The familiar sight of recently laid foundation and cranes erecting steel can be found at 12th Avenue and Alder Street in the Central District. But this construction site — home to the King County Children and Family Justice Center — is a particularly controversial one.
In late September, the Washington Court of Appeals ruled that King County was inappropriately levying property taxes to fund construction of the $210 million project replete with a court house, youth program space, parking garage, and public areas. About a quarter of that funding would also go towards building a juvenile detention center, a proposal which has drawn the ire of activists for several years. In response to the ruling, the county filed a petition for review in the Washington Supreme Court last month, but the court has yet to hear the case. In the meantime, the county has continued to collect property taxes to pay for the project and has moved forward on construction without a clear sense of future funding sources.
Some police reform advocates and lawmakers fear that health and social service programs would be on the chopping block to help fund the project’s completion in the future. “We’re not going to speculate at this time how the Supreme Court will determine this, so we’re not going to speculate on what our response would be,” said Alex Fryer, Director of Communications for King County Executive Dow Constantine, when asked where funding would originate if not from the levy. In response to the lack of certainty, King County Councilmember Rod Dembowski is considering ways to safeguard health and human service programs that could be cut to make up for the funding loss if the county loses its appeal.
The story of the Children and Family Justice Center construction spans over five years with plenty of hiccups in between. In 2012, voters approved a $210 million levy under Proposition 1 to replace the current Youth Services Center facilities. Then in 2016, nonprofit Ending the Prison Industrial Complex (EPIC) sued the county for over-collecting property taxes for the project beginning in 2014. It also argued that the proposition’s language didn’t expressly state that funding would go towards the construction of a new juvenile detention facility. Although the Court of Appeals agreed that the method for funding was inappropriate, the ruling didn’t preclude the county from continuing with construction.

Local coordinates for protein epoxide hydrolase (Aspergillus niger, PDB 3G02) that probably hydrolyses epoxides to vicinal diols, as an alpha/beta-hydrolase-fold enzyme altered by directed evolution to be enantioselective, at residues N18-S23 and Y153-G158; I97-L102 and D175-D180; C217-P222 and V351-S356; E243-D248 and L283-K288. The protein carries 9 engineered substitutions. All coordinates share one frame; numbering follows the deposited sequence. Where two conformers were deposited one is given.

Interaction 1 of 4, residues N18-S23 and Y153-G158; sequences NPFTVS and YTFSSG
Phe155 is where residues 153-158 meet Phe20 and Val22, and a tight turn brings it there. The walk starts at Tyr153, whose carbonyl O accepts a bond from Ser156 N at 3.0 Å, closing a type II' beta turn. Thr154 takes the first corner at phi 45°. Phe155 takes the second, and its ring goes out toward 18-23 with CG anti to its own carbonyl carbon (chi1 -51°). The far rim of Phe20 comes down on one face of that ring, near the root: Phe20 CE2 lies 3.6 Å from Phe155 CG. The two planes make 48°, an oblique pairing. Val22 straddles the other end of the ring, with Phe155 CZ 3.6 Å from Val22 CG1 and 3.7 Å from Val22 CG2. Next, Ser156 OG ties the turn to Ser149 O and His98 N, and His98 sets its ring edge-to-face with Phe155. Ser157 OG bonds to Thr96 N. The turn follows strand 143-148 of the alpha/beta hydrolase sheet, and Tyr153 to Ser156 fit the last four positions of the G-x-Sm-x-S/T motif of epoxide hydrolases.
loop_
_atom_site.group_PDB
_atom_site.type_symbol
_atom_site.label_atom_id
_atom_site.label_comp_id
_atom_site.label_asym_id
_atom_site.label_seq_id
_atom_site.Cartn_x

“The story that the county doesn’t want to talk about is that they’re moving forward with the construction of an unneeded jail without any way to pay for it,” said EPIC’s attorney Knoll Lowney. “We haven’t found another case where a tax has been declared illegal and a government just keeps collecting it and spending the money.”
Moreover, the county would have to refund the levy money to residents if it loses the appeal, which Lowney says is likely. “The Supreme Court accepts review of very few cases and it overturns even fewer,” he said.
Councilmember Dembowski is also worried about how the county would pay for the center if the revenue is deemed improper by the State Supreme Court. He drove by the facility a couple of weeks ago and “up it was going.” If the county loses the levy money, Dembowski said he would consider introducing policies that ask the Executive to identify funding from the criminal justice budget instead of from health and human services programs to pay for the project.
Activists argue that the new juvenile detention center is being constructed at a time when youth incarceration is decreasing. The area’s youth detention rate was at its lowest in at least two decades in 2016, with 51 kids in detention on any given day, according to a 2017 Seattle Times report. And although the percentage of youth of color being jailed has fallen in recent years, it’s still disproportionately high. The report found that half of the incarcerated youth were black in 2016, although African Americans only make up about 13 percent of the county’s population.
The County argues that the current Youth Services Center is outdated and that it would cost over $40 million just to renovate it, which is around the same amount as the new youth detention center that is being constructed.
Dembowski said he asked the Executive’s office for an analysis on the risks of halting or continuing construction, but that he still hasn’t received a report. “I’m a little frustrated to see the concrete poured and the steel go up on a project that isn’t the best we can do, but this issue is bigger than one project in my view,” Dembowski said. “We have to set our sights toward making it used as little as possible by diverting and directing resources toward prevention and support and making it obsolete.”
Correction: A previous version of this story incorrectly spelled Alex Fryer’s name. It has been corrected.